Does the Radical Prostatectomy Ever Cure Anyone of Prostate Cancer?
News Released: April 28, 2005
(PRLEAP.COM) Because of the new book, “Surviving Prostate Cancer Without
Surgery,” men are asking hard questions about what urologists tell them. The
book points out that the popular prostate cancer operation, called the radical
prostatectomy, has failed to increase overall survival in two randomized
controlled studies (Holmberg et al. and Iversen et al.).
The radical prostatectomy is known for its side effects. It makes all men
sterile, and there is a significant likelihood of suffering side effects such as
a smaller penis, impotence, incontinence, and urinary strictures (scarring and
blocking of the urinary passage).
“A cure, in my opinion, is something that restores you to normal health without
permanent side effects. An emergency appendectomy can be a cure. However, the
radial prostatectomy always leaves men with permanent side effects such as
sterility and sexual dysfunction. At best, the radical prostatectomy is a
sacrifice; not a cure,” says Dr. Hennenfent. “Many men can be found that say the
radial prostatectomy destroyed their quality of life.”
Dr. Hennenfent is just one of many physicians who are speaking out about the
radical prostatectomy and his book quotes several other doctors:
“Without a randomized controlled trial showing an improvement in overall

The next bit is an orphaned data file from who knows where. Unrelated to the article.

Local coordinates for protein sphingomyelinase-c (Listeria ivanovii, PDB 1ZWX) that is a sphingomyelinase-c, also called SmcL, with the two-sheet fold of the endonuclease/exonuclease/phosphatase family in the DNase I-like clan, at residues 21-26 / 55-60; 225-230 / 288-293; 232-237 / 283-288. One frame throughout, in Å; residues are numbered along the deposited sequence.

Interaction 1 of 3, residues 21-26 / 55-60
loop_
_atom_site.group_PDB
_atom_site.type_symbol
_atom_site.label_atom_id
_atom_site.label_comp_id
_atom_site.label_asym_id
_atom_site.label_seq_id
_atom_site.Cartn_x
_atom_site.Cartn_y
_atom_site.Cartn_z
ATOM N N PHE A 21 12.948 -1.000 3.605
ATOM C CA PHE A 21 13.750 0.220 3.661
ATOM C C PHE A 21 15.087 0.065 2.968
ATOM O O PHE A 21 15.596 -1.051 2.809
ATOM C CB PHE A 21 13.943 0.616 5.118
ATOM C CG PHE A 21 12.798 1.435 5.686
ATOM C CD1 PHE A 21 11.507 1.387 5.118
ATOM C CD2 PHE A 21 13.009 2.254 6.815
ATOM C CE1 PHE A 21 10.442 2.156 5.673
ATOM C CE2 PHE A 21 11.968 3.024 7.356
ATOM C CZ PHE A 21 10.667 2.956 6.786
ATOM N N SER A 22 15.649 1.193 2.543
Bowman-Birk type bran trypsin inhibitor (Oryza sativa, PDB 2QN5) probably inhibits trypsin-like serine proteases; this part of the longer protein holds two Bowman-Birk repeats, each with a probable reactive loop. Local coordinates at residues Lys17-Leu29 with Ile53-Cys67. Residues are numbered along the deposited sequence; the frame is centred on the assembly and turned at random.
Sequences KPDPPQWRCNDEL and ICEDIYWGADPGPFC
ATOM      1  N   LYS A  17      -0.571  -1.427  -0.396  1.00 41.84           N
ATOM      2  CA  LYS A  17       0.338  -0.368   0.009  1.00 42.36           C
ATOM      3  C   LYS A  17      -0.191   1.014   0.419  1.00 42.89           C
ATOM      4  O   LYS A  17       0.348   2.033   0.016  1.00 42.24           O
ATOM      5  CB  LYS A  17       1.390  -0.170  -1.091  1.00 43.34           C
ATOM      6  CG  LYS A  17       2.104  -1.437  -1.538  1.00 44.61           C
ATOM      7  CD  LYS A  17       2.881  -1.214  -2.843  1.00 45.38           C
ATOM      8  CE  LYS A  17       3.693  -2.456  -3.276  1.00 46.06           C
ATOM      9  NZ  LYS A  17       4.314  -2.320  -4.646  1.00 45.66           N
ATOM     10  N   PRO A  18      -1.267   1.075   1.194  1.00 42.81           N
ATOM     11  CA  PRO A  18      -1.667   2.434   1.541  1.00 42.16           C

survival, radical prostatectomy should not be accepted as standard treatment for
newly diagnosed men with prostate cancer …. we still lack proof of its
effectiveness.” - Charles E. Myers, M.D., Director, American Institute for
Diseases of the Prostate.
"I expect that within five years we will see the death of the radical
prostatectomy as a treatment for prostate cancer." - Dr. Gary Onik, Cryosurgeon
and Director of Surgical Imaging at Celebration Health Hospital, Celebration,
“If radical prostatectomies worked, the data would be there. The reason the data
is not there is because radical prostatectomies don’t work.” - Dr. Robert
Leibowitz of Compassionate Oncology Medical Group. “No prospective randomized
trial has ever found radical prostatectomy to be both necessary and effective.”
“Although I did the first ever nerve sparing radical prostatectomy at New
York-Cornell Hospital, I’ve abandoned the radical prostatectomy for my prostate
cancer patients. There is always a better treatment option. Urologists need to
tell the truth and do what’s right based on the medical literature. It’s a
mistake that urologists don’t give up their patients unless it’s a hopeless
situation, when clearly the patients that are being operated on could be better
served by other therapies.” - W. Reid Pitts Jr., M.D., FACS, of the urology
group Draper, Lavengood, Ward, and Pitts, PC.
“Surviving Prostate Cancer Without Surgery” enumerates several non-surgical
treatments for prostate cancer and recounts inspiring success stories brought
about by these treatments.
“Surviving Prostate Cancer Without Surgery” devotes individual chapters to such
treatments as watchful waiting, active non-invasive therapy, PC-SPES, radiation
therapy, radiation seed implants, 3-dimensional radiation therapy, combined
precision irradiation, cryotherapy, estrogen, prostate cancer vaccines and
Dr. Hennenfent’s book also discusses what causes prostate cancer, how it can be
prevented and how it is diagnosed.
The web site for the book is
Dr. Hennenfent is a leading prostate health activist who has seen five uncles
suffer from prostate cancer. He previously wrote a book entitled “The
Prostatitis Syndromes,” which tackles prostatitis, a disease characterized by
inflammation of the prostate. Dr. Hennenfent co-founded the Prostatitis
Foundation, founded the Epididymitis Foundation, and founded the Acoustic